The overriding learning objectives to my lessons were to help students examine writing variations across academic disciplines, investigate other linguistic and rhetorical features for their own editing purposes, and apply these findings to their editing process or translate them to their clients. I achieved these objectives with three corpora:
The corpus compilation process is one of the perceived barriers to using corpora in the classroom. The final section of this paper addresses this barrier with more depth; however, the process mainly involves saving content as a text file and therefore less time-consuming than often believed.
My students explored the course-compiled corpora with the free text processing tool AntConc (Anthony, 2011). AntConc was designed for use in technical writing courses, and it provides the functionality needed to test language hypotheses (Anthony, 2005, 2009). For example, a preliminary step in understanding writing variation across disciplines is to explore vocabulary. AntConc allows users to generate word lists, which contain the words that are most frequent in the corpus. Users can further their understanding by generating a keyword lists. Keywords are derived by comparing words in the targeted corpus to a reference corpus.
To illustrate this function, a technical editor might want to understand vocabulary differences between electrical engineering and mechanical engineering. Results from Hyland's study found that we was a significantly unique word to electrical engineering. Students might hypothesize then that electrical engineering is (a) a more collaborative discipline than mechanical engineering, or (b) perhaps the personal pronoun is more standard in electrical than mechanical engineering. The hypothesis could be tested in a number of ways, such as reviewing the specific contexts that contain we (called concordances in corpus linguistics and in AntConc) or by generating a plot that graphically represents where we occurs within the texts. Student editors might discover that high shares of we cluster around the middle, which is typically the materials and methods section of an IMRD-organized text.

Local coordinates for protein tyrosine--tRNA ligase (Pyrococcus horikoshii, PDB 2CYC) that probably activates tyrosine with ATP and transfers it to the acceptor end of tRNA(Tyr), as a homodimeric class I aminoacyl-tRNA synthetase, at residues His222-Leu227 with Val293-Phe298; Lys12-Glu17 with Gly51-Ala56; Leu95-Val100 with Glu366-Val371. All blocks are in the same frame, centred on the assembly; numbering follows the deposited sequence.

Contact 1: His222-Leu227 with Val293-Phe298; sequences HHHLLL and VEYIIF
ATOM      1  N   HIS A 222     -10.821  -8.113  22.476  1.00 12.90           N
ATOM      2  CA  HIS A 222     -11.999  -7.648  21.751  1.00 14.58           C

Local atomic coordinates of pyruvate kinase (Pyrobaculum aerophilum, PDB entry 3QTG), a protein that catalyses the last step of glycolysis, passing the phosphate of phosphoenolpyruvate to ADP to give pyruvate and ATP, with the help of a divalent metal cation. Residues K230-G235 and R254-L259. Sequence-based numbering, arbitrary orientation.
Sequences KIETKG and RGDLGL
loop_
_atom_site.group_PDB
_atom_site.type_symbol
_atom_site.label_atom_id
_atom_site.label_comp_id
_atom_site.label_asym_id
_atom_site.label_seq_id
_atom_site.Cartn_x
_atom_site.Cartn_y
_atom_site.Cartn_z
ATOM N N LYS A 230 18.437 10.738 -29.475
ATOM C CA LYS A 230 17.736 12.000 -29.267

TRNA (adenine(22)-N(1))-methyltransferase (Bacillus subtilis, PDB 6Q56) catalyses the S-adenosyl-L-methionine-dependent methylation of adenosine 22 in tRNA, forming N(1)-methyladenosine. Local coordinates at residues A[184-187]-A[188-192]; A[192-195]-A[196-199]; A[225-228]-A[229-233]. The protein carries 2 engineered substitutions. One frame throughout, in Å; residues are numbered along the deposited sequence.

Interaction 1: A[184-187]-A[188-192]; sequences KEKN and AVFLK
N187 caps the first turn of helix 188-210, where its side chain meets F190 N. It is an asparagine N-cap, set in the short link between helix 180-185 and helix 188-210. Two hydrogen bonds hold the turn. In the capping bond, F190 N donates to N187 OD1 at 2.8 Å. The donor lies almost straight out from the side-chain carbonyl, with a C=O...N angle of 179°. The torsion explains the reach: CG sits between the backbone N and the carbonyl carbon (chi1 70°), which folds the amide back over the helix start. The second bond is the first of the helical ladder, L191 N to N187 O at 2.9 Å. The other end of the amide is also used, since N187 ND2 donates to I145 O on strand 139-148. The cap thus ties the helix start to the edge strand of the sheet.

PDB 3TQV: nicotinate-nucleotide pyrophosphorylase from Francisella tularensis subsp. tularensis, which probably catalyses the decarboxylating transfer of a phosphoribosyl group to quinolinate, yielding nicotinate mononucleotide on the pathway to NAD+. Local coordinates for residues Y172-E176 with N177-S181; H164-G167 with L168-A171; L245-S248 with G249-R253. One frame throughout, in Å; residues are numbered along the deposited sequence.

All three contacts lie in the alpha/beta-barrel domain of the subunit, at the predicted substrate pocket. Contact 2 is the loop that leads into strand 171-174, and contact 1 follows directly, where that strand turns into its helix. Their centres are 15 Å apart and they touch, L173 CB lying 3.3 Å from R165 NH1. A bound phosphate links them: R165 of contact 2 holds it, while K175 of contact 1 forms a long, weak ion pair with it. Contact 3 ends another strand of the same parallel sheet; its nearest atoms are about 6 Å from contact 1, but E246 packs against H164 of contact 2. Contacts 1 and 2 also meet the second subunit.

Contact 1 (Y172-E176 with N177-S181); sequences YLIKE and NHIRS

In this section, I describe students' introduction to corpora as well as how I facilitated their exploration of writing variation across disciplines. These lessons helped developing editors analyze how writing is socially constructed within disciplinary cultures and thereby encourage them to edit based on this knowledge rather than generalist principles. Though I created these lessons for a specific course, they can be adapted for students across grade levels and academic majors to better reflect how language influences their discipline.
I introduced students to corpora during the second class period through the concept of semantic prosody and collocation. Semantic prosody describes ways in which seemingly neutral words take on positive or negative associations based on their collocations (Louw, 1993). Collocations, in turn, are "the company a word keeps," or the words that frequently co-occur with a given word or phrase (Firth, 1957). Though students are typically unfamiliar with the terminology, the concepts actually extend their prior knowledge of a word's denotation and connotation.
To begin this lesson, I asked students to write a sentence that included the noun teenager. Students then read their sentences, which included "Teenagers listen to loud music," and "The teenager smoked at the mall." As students read their sentences, I wrote down words they associated with teenager, such as loud and smoked. A pattern soon emerged that teenager, a seemingly neutral word, had a negative semantic prosody. I next introduced students to the collocation function in COCA (AntConc also has this function for exploring your compiled corpora). Students identified the collocates of cause, another word with perceived neutrality (Stubbs, 1995). The results indicated that death, problems, damage, concern, and disease were collocates of cause, giving this word a negative semantic prosody (High blood pressure is the third leading cause of death in the U.S.).